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Which company will have a better E3?


 Written by Brandon Hofer  on September 17, 2014

Previews: We were able to play a small portion of Playground Game’s upcoming open world racer, Forza Horizon 2 and here are our impressions.

Forza Horizon 2

Gaming Target was recently invited by Microsoft to get an early hands-on preview for their upcoming racer, Forza Horizon 2. Everything seems to be bigger and better than the original Forza Horizon and that is definitely saying something as the original is a really great game in its own right. For those who did play the original Forza Horizon and know how big the world is, the world of Forza Horizon 2 is three times larger. Just let that sink in for a moment. Forza Horizon 2 takes place throughout Europe and features over 200 cars, with around 700 events to complete and much more. I was told that you could easily get 100 hours of gameplay just playing “offline” in Horizon 2 but, of course, there is also online play so you can compete with your friends.

In Forza Horizon 2 there is no A.I. bots. The drivers you see on your screen are Drivatars similar to what you saw in Forza Motorsport 5. For those not familiar with the Forza series, Drivatars essentially allow you to race against your friends even if they aren’t play the game at that moment. The way it works is that Forza Horizon 2 takes data from how you race and that of many others and brings that data together to shape how your opponents react. What this basically means is that it is a more realistic experience where your opponents should act more like people instead of bots on a set course.

Forza Horizon 2

If you have played the original Forza Horizon then you are already familiar with the core concept of Forza Horizon 2 as well. The Horizon festival is back and there are a plethora of championship races for you to compete in to prove you are the best racer in Europe. As you begin racking up championship wins new locations will open up and you will take “road trips” with people to different destinations. The championships that become available to you are dependent on what type of car you are driving. If you are driving a souped up sports car, for example, then you will only have access to racing events with souped up sports cars. If you would like access to different events simply change the car you are driving and you will be good to go.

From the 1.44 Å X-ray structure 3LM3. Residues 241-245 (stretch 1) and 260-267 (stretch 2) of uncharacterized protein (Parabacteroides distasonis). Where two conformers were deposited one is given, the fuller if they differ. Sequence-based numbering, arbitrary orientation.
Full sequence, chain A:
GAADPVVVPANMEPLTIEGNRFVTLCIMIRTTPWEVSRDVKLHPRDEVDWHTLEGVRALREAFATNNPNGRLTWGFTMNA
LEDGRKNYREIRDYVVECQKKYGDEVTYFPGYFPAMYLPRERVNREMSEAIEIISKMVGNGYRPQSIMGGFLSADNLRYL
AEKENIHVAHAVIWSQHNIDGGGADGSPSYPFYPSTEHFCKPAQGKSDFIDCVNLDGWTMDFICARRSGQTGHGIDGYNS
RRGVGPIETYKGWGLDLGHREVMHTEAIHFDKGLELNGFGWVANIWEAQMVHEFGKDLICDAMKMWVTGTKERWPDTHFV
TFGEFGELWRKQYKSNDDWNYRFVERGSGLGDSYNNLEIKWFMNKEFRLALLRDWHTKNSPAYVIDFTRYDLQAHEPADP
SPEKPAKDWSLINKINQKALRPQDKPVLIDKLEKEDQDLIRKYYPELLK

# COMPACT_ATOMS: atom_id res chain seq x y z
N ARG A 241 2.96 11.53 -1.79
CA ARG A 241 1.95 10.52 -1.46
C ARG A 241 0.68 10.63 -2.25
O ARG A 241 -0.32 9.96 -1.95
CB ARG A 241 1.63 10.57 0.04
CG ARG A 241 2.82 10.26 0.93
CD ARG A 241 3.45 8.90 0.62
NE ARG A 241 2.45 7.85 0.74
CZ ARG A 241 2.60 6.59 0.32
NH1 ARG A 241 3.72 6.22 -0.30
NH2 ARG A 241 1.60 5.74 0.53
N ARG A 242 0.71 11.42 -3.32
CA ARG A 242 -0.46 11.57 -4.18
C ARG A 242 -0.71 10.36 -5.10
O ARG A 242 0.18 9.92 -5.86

Every action you perform can net you XP and when you gain a level you have access to something called a wheelspin. This is essentially a slot machine where you will receive a random prize that could be 20,000 credits or even a new car to race. Rivals are also back where after you finish a race you might be alerted to one of your rivals posting a faster time on that course you just completed and it will ask you whether you want to race against your rivals time to try and beat it. This is completely optional of course but there will probably be an achievement relating to it so you might want to advantage of the opportunities as they are presented to you.

Forza Horizon 2 also has a really nice stats section for those of you who are completionists. It will tell you how many roads you have discovered in the game, how many barn finds you have found, how many XP boards you have smashed and much more. Forza Horizon 2 also features a dynamic weather system and, in my short time with the game, I did notice the roads getting a little slicker once it started to rain in the game while I was racing through the European countryside.

During my short time with the game it appears I have only had a small taste of everything the game has to offer. Look for our Forza Horizon 2 review later this month and tell us what you think. Are you looking forward to Forza Horizon 2?

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